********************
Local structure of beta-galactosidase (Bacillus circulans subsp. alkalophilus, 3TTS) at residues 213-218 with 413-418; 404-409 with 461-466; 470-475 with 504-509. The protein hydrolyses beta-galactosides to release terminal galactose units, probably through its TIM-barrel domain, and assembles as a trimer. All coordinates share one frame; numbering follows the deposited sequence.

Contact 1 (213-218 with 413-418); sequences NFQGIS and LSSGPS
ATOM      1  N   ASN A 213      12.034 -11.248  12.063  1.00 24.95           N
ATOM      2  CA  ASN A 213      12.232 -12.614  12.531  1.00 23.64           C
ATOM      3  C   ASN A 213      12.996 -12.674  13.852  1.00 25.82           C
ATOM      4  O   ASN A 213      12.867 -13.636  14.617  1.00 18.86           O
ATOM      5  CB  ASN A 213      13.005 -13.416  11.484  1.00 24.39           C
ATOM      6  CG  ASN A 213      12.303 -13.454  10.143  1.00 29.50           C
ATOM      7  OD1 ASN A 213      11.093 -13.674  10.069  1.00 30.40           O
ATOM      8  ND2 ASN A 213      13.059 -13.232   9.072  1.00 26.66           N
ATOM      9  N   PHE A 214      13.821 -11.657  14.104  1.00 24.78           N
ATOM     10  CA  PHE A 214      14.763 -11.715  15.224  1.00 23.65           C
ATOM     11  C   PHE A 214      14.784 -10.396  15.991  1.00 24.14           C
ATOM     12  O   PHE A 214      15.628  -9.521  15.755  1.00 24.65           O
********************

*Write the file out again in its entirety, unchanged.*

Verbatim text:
Local structure of beta-galactosidase (Bacillus circulans subsp. alkalophilus, 3TTS) at residues 213-218 with 413-418; 404-409 with 461-466; 470-475 with 504-509. The protein hydrolyses beta-galactosides to release terminal galactose units, probably through its TIM-barrel domain, and assembles as a trimer. All coordinates share one frame; numbering follows the deposited sequence.

Contact 1 (213-218 with 413-418); sequences NFQGIS and LSSGPS
ATOM      1  N   ASN A 213      12.034 -11.248  12.063  1.00 24.95           N
ATOM      2  CA  ASN A 213      12.232 -12.614  12.531  1.00 23.64           C
ATOM      3  C   ASN A 213      12.996 -12.674  13.852  1.00 25.82           C
ATOM      4  O   ASN A 213      12.867 -13.636  14.617  1.00 18.86           O
ATOM      5  CB  ASN A 213      13.005 -13.416  11.484  1.00 24.39           C
ATOM      6  CG  ASN A 213      12.303 -13.454  10.143  1.00 29.50           C
ATOM      7  OD1 ASN A 213      11.093 -13.674  10.069  1.00 30.40           O
ATOM      8  ND2 ASN A 213      13.059 -13.232   9.072  1.00 26.66           N
ATOM      9  N   PHE A 214      13.821 -11.657  14.104  1.00 24.78           N
ATOM     10  CA  PHE A 214      14.763 -11.715  15.224  1.00 23.65           C
ATOM     11  C   PHE A 214      14.784 -10.396  15.991  1.00 24.14           C
ATOM     12  O   PHE A 214      15.628  -9.521  15.755  1.00 24.65           O